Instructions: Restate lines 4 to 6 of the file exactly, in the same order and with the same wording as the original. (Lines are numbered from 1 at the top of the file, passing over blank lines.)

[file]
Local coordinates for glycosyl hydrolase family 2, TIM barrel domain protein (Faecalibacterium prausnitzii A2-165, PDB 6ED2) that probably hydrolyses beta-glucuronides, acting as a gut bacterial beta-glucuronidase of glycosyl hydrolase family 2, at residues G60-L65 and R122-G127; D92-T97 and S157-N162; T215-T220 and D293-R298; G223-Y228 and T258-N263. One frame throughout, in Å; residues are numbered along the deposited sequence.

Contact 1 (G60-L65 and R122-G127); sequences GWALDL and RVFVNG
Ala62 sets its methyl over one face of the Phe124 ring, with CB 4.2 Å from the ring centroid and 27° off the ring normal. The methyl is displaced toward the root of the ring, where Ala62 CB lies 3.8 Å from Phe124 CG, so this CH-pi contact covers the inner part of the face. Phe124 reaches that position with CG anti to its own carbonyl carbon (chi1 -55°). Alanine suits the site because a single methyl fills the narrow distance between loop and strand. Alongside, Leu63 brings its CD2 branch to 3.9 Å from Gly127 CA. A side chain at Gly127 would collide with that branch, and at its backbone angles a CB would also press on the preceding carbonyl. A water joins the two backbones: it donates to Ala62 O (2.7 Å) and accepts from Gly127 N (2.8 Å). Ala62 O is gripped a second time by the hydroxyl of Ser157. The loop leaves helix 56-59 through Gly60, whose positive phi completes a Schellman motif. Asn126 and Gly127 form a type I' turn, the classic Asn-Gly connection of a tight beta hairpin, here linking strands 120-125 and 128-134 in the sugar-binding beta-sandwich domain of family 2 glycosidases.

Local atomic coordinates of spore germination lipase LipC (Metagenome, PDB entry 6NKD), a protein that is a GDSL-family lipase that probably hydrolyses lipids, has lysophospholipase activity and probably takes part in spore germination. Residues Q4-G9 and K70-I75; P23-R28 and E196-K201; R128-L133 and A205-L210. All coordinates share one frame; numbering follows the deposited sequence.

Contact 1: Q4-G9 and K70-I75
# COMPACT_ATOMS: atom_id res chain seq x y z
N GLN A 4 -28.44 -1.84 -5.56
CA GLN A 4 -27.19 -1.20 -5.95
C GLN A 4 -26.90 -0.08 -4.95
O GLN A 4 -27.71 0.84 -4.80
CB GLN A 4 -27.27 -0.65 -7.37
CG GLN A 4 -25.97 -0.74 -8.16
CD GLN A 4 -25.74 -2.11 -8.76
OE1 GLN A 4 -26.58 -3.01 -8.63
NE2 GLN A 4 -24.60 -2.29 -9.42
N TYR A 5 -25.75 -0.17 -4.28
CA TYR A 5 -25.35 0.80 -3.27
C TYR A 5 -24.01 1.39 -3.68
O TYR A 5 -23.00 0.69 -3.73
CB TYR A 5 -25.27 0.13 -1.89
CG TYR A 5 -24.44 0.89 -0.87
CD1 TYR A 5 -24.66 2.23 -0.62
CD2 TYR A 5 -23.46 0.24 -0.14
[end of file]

Local atomic coordinates of spore germination lipase LipC (Metagenome, PDB entry 6NKD), a protein that is a GDSL-family lipase that probably hydrolyses lipids, has lysophospholipase activity and probably takes part in spore germination. Residues Q4-G9 and K70-I75; P23-R28 and E196-K201; R128-L133 and A205-L210. All coordinates share one frame; numbering follows the deposited sequence.

Contact 1: Q4-G9 and K70-I75
# COMPACT_ATOMS: atom_id res chain seq x y z